Genetically altered Arabdopsis Thaliana plant, with green fluorescent protein (GFP) inserted near the on/off switches for anoxia and drought genes. Cells expressing those genes glow green under a blue light (as shown). Image and caption credit:NASA Marshall Space Flight Center Collection
A group of University of Tennessee plant scientists has genetically modified tobacco plants so that the plants will give off a phosphorescent green "glow" when plant immune systems are under stress - as might be caused by plant pathogens, drought, insects, etc. (The stress-indicating fluorescent proteins can be detected by scientific instruments only, as pictured above.) To implement this on a commercial basis, it is hypothesized, farmers would scatter the day-glow plants amidst a far greater number of normal plants, each GM plant serving as an attack sentinel for the surrounding crop zone.It is unclear exactly how pest- or pathogen-specific the glow response could be made to be. There could be a problem with false positives, obviously, if other stressors also evoke the glow response.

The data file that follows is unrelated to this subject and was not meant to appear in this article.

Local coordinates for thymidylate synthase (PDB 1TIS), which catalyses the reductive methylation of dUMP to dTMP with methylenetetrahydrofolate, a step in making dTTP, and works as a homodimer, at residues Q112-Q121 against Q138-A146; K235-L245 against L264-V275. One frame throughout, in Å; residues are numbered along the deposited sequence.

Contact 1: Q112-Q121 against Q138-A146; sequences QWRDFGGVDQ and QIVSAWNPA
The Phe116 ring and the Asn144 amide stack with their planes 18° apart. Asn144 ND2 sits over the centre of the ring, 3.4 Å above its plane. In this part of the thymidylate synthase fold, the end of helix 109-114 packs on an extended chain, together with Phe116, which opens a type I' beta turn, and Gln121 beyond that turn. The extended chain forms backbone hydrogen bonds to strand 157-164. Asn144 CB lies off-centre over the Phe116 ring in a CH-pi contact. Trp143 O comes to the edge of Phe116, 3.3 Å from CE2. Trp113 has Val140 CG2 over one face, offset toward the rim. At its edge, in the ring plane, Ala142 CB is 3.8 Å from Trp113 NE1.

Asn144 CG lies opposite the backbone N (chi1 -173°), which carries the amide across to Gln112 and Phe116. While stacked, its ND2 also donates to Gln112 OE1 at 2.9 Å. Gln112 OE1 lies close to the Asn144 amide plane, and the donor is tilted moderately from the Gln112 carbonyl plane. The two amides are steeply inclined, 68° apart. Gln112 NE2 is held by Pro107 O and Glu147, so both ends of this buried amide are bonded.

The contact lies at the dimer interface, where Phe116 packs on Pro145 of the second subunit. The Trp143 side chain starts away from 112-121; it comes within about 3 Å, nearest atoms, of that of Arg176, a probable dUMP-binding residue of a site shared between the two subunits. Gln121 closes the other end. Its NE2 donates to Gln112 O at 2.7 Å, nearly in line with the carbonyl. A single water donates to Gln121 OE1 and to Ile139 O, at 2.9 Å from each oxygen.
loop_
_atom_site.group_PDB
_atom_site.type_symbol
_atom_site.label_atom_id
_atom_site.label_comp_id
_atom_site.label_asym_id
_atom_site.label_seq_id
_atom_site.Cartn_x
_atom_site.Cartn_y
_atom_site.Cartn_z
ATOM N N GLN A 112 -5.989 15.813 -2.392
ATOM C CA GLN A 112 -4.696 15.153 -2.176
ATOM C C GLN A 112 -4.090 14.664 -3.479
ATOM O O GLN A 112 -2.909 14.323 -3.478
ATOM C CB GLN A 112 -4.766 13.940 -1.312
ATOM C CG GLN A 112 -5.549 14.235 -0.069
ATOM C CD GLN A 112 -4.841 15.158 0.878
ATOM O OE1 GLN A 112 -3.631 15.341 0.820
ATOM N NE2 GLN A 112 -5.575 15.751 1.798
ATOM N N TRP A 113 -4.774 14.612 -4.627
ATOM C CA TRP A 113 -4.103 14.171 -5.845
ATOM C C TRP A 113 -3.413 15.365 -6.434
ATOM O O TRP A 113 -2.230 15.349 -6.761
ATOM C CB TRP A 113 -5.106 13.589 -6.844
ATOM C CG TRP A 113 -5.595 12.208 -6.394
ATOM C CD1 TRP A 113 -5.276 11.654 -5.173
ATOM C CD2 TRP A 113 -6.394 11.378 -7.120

The shortcomings of schemes such as this inevitably arise from basic material handling, inventory, and maintenance issues out in the field. And, as pointed out in the source article in SciDev.net: Glowing crops could minimize pesticide use, it is hard to imagine poor farmers of developing nations being able to afford the sentinel plants. To say nothing of buying and maintaining the instrumentation needed to sense and record sentinel plant status and then choose the right dose of a specific pesticide which may or may not be immediately on hand!
How weird can it get?
Might we anticipate no smoking zones surrounded by glow-detecting instruments that set off alarms should anyone light up?
A snippet from the SciDev,net story:
Scientists have genetically engineered the natural immune system of the tobacco plant to make it change colour or glow in the presence of viruses, bacteria and other pathogens known to reduce crop yields, which normally force farmers to apply costly pesticides.
In laboratory tests, these 'photosensory' plants turn red or produce a fluorescent glow when infected.